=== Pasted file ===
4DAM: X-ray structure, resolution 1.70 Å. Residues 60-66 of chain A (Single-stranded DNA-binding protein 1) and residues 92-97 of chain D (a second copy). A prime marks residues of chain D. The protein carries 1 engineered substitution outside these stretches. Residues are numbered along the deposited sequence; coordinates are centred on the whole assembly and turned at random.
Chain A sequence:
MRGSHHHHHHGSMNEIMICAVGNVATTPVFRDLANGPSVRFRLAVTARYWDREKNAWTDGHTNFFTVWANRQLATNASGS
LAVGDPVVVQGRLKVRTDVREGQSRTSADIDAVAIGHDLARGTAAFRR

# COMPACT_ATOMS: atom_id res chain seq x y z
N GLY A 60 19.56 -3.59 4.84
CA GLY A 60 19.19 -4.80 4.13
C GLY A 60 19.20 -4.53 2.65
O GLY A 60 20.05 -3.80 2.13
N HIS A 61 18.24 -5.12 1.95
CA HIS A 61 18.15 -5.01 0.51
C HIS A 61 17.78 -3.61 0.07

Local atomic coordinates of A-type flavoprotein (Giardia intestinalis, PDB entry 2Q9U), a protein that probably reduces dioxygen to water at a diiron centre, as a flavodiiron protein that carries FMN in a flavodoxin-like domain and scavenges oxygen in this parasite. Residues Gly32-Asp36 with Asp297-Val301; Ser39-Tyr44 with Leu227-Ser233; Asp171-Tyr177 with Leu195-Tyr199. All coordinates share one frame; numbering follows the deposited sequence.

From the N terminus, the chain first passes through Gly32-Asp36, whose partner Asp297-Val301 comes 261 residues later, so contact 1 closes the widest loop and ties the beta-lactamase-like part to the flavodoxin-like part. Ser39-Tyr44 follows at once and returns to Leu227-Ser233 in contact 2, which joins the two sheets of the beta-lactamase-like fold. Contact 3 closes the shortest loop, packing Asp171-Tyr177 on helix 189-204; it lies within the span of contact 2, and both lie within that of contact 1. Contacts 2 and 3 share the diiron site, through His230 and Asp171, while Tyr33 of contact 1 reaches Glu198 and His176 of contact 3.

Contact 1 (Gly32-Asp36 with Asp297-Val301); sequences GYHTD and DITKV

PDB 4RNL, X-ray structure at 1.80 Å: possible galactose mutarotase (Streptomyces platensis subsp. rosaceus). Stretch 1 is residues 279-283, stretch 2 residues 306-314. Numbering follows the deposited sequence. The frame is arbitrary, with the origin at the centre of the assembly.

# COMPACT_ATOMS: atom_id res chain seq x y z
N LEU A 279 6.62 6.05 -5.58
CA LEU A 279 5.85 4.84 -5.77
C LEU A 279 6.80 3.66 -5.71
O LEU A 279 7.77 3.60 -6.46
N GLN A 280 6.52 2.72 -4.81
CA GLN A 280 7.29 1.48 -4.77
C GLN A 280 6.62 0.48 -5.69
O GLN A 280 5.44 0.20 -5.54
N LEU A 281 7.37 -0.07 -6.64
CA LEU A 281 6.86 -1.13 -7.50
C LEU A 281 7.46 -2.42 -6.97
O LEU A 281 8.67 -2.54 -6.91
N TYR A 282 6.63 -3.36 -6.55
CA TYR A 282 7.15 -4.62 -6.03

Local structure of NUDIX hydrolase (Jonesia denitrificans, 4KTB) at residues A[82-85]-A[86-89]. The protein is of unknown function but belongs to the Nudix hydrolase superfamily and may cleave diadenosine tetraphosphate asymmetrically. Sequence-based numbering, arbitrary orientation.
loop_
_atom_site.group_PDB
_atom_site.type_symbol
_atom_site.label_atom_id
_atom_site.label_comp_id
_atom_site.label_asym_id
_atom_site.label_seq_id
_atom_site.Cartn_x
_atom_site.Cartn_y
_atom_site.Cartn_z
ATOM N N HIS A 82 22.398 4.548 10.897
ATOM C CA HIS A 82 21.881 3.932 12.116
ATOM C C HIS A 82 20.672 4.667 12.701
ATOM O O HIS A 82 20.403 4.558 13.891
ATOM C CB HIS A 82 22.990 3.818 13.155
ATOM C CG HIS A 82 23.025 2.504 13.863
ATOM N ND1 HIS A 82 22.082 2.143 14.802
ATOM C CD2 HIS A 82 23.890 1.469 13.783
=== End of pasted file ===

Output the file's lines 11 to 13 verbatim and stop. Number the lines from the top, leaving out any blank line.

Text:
CA HIS A 61 18.15 -5.01 0.51
C HIS A 61 17.78 -3.61 0.07

Local atomic coordinates of A-type flavoprotein (Giardia intestinalis, PDB entry 2Q9U), a protein that probably reduces dioxygen to water at a diiron centre, as a flavodiiron protein that carries FMN in a flavodoxin-like domain and scavenges oxygen in this parasite. Residues Gly32-Asp36 with Asp297-Val301; Ser39-Tyr44 with Leu227-Ser233; Asp171-Tyr177 with Leu195-Tyr199. All coordinates share one frame; numbering follows the deposited sequence.